Tag Archives: best tuberose fragrance

Ten Bottles Please: L’Absolu Narciso Rodriguez for her EDP 2015

Escentual.com
Escentual.com

Narciso Rodriguez is a rare thing these days: a brand that is as popular with critics as it is with fans.  Even the big name bestsellers have their fair share of critics, but the NR range appears to be pretty universally loved, like Joanna Lumley or Sir David Attenborough.

I was recently sent a sample of L’Absolu NR For Her, (Patsi, was this from you? If so, thank you!)  and despite there being many, many NR flankers, they are good enough to stand alone and are not merely mass churned money spinners.  Narciso Rodriguez Poudre is a particular favourite of mine ( see why here).

labsolu for her

L’Absolu turns up the volume on three of my favourite notes. It opens with powdery tuberose and jasmine, making a fluffy edged cloud of creamy white flowers. The background of white musk starts emerging slowly until it joins the white flowers in size and volume. White flowers and white musk together needs a bit of grounding,  so along come robust patchouli to anchor it down and give this a musky, musty, loud but chic accord that makes me want bottles and bottles of it. There’s a bit of aromatic sandalwood in there too, which just sort of smooths the edges a bit.

labsolu bottleWhat I love about this is that fact that there are many fragrances with jasmine sambac and patchouli out there, and they smell platitudinous i.e. so familiar they all smell the same. Usually, they add vanilla too.

With L’Absolu Narciso Rodriguez For Her, this doesn’t happen.  The ingredients are blended beautifully into a final accord that smells like white soap, clean musk, earthy patchouli, and big tuberose, all in one big beautiful long-lasting flourish.

This makes me feel impeccable, like a proper lady. It won’t go with my school run outfit of jeans and a stripy top. This is what I will wear with grown up clothes and everyone will admire me and want to do my bidding because I am so chic.  When a perfume makes you feel this good, you need to buy it all.

Stockists

L’Absolu Narciso Rodriguez For Her eau de parfum is available from The Fragrance Shop UK, allbeauty and Escentual. Sample was a gift from friend of the blog and of me, Patsi. xxx  Opinions are my own.

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Mary Greenwell Plum

plum

“Fragrance is always the last touch of magic to any look I create”- Mary Greenwell

Mary Greenwell is a successful make up artist who, when looking to expand, took the agreeable route of creating a perfume range rather than a make up range.  As someone who only has five items in her make up bag, but a groaning dressing table whose legs are buckling, I applaud this decision. The nose behind the scent is the legend that is Francois Robert (who is also the nose behind Friedemodin, more of which anon).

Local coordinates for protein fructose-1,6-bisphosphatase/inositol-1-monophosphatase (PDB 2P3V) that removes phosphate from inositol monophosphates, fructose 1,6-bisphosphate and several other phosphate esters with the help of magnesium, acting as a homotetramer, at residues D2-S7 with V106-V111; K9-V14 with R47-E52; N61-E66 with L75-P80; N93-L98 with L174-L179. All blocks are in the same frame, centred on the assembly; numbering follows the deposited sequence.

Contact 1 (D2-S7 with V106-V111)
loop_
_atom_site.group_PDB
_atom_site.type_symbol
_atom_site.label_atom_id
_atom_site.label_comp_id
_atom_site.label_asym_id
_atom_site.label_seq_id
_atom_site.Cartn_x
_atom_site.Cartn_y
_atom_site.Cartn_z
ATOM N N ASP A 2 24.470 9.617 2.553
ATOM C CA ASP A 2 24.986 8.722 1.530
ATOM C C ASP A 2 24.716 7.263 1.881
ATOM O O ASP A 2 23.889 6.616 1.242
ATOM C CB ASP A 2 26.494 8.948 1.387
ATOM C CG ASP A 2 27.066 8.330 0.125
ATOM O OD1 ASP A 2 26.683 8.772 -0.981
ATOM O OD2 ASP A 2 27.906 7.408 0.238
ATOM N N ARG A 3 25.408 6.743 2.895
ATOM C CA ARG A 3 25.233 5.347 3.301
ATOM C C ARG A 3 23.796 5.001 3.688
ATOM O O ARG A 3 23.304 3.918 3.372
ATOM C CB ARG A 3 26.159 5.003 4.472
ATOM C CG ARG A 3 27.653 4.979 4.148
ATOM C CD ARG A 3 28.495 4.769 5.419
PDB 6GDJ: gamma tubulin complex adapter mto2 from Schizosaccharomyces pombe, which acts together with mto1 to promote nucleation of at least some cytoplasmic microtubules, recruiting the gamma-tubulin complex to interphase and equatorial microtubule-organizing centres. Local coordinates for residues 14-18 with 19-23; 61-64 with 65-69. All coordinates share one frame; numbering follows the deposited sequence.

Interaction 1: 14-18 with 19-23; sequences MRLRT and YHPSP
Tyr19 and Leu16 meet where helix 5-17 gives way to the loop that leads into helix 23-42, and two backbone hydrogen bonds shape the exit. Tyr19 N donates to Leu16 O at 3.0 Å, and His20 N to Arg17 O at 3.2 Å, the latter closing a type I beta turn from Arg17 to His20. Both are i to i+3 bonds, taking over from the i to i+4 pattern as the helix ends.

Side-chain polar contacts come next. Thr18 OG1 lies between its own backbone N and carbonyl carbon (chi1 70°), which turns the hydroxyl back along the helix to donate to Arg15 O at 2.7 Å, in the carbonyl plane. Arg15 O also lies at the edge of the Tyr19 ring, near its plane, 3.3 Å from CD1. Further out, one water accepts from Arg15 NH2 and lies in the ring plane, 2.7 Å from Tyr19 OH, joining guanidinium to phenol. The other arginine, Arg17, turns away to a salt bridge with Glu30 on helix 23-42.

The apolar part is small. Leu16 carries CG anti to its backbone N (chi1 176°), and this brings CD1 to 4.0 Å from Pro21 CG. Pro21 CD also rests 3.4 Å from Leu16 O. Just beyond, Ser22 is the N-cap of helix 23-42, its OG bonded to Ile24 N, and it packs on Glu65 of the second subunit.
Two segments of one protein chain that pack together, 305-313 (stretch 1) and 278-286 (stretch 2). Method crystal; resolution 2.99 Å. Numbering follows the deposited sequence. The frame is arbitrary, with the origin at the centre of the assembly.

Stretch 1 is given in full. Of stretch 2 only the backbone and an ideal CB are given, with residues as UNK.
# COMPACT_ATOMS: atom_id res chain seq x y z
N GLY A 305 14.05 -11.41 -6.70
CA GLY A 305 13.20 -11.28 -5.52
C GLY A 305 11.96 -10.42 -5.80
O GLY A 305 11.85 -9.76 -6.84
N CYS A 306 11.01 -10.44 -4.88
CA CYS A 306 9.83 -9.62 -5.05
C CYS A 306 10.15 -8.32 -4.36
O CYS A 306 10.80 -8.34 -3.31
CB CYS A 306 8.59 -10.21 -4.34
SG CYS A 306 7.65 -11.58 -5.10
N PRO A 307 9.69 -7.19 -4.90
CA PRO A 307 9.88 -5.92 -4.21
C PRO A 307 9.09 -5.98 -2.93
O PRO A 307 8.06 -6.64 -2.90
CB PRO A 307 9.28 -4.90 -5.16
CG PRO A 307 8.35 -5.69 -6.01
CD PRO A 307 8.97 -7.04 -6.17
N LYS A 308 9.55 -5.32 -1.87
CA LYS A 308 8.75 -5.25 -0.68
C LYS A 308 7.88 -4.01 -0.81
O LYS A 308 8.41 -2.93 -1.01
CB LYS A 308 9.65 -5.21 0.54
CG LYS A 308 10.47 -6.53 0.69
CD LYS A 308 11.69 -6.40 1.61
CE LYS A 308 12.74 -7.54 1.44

Mary Greenwell, House of Fraser
Mary Greenwell, House of Fraser

You could be forgiven for assuming that Plum would be a fruity soliflore- that’s what I was expecting and my heart wasn’t fully in it prior to trying this.  However I couldn’t have been more wrong and Mary Greenwell Plum is actually a complex and feminine scent that unfurls its layers like a dance of the seven veils.

At first spray, Plum has, as you would expect, a dash of plum, but the plum is accompanied by so many friends that it’s is never allowed to completely dominate.  For example, alongside the plum comes peaches, usually a No-Go in my book, but it adds an agreeable booziness here that compliments the citrus notes of Bergamot and lime and strikes a pleasant balance.

Into the middle phase and here come the white flowers- all of them!  Gardenia, rich creamy tuberose, jasmine and orange flower.  It gives a richness to the boozy plum and fruit that to my nose became almost a nuttiness. Just as all these white flowers are blooming away, a chypre accord comes into play and the whole thing settles down into an ambery, mossy symphony, but always with that boozy plum in the background, which serves to enhance rather than distract.

What makes this cleverly put together is its ever changing face, rather aptly for someone in the business of changing faces.  Just when you think you’ve named it, the scent enters another phase which keeps you guessing.

It is, as I say, complex, and all the more intriguing for that.  Mary Greenwell has a range of only four scents: Lemon, Plum, Cherry and Fire.  The Perfume Society has a sample in their Holiday Collection Discovery Box and I know that Jo Fairley is a Mary Greenwell fan.

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I stumbled across Plum by dint of pure serendipity.  In swapping a bottle of scent  online I was offered a bottle of Plum and accepted, knowing nothing about it.  Sometimes the universe just wants you to try stuff.  Oh and did I mention the gorgeous pink and green packaging?  The bottle is in a little stand with a cover, and has a distinctively heavy lid that could break a window.  It exudes both class and playfulness.